Small-angle X-ray scattering (SAXS) offers various ways to characterize drug-delivery systems and large molecules. Understanding the structure of drug-delivery systems and large molecules at a molecular level is a crucial step in designing drugs and drug-delivery systems alike.
The SAXS technique can provide insights into structures in the 1–100 nm range. SAXS requires little or no sample preparation and enables scientists to run experiments at or close to in vivo conditions.
Historical perspectiveRöntgen discovered X-rays in 1895. In 1912, Laue discovered the diffraction of X-rays by crystals (1). Guinier's work in late 1939 led to the main principles of SAXS (2). In the 1940s and 1950s, Otto Kratky investigated X-ray diffraction at small angles as a technique for the structural analysis of macromolecules. He developed the SAXS method into a powerful tool for structural research, particularly in the field of polymers and molecular biology (3). Considered one of the fathers of SAXS, Kratky founded the Institute for Physical Chemistry in Graz, Austria, which became an early center for this technique. The institute led to many advances in SAXS such as the first commercial instrument for SAXS.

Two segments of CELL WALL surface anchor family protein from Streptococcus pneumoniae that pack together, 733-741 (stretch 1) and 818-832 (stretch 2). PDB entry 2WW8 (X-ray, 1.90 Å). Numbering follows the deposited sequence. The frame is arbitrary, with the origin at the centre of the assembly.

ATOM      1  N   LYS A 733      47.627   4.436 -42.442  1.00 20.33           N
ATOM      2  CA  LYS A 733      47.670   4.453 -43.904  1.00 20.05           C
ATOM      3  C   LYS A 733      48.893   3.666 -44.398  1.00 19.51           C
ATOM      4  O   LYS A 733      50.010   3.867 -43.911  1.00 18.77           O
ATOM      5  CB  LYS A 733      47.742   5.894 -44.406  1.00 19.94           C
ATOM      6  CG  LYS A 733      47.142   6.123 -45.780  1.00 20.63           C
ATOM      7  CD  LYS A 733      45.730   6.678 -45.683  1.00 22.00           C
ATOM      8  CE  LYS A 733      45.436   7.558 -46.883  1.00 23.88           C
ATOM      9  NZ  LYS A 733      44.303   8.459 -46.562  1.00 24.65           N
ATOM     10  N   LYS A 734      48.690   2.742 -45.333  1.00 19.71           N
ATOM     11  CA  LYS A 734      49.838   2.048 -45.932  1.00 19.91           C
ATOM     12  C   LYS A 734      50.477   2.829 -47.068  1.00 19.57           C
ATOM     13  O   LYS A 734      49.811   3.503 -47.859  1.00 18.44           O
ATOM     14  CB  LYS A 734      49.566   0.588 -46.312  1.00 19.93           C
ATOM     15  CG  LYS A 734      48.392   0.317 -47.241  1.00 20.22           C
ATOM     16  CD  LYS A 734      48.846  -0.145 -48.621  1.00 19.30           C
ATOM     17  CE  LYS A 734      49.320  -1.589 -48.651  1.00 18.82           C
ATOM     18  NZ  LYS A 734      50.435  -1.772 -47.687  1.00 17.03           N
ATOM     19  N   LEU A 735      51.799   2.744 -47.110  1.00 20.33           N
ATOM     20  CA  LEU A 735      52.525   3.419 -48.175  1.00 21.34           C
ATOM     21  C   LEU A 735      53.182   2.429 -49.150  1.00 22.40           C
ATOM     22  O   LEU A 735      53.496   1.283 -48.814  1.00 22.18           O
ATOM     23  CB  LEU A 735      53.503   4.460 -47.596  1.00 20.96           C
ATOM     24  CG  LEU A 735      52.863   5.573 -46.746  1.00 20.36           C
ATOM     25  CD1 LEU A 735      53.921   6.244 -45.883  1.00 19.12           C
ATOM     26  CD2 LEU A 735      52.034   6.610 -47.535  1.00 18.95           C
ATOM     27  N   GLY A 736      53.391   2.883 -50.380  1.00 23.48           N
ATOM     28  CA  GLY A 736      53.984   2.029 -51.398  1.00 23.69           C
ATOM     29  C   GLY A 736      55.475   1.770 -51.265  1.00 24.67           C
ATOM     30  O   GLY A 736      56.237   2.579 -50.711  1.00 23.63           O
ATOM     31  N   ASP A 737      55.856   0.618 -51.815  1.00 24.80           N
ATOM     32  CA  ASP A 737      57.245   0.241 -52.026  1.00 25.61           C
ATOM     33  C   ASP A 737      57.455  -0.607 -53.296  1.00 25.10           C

Early SAXS experiments took place in laboratories. In the 1970s, the availability of synchrotrons and high-intensity synchrotron radiation helped bring the technique to prominence. In recent years, technical advances have made laboratory-based SAXS instruments attractive again.
The pair-distance distribution function p(r) in Equation 2 is the geometrical representation of the object in the beam. p(r) maps the distances of all electron pairs inside the particle. The scattering intensity I and the geometrical representation p(r) are related by Fourier transform.
However, representing a three-dimensional (3D) object with a one-dimensional distribution function necessarily omits some information. Converting p(r) into a three-dimensional object becomes difficult and requires additional constraints by the scientist such as connectedness or compactness.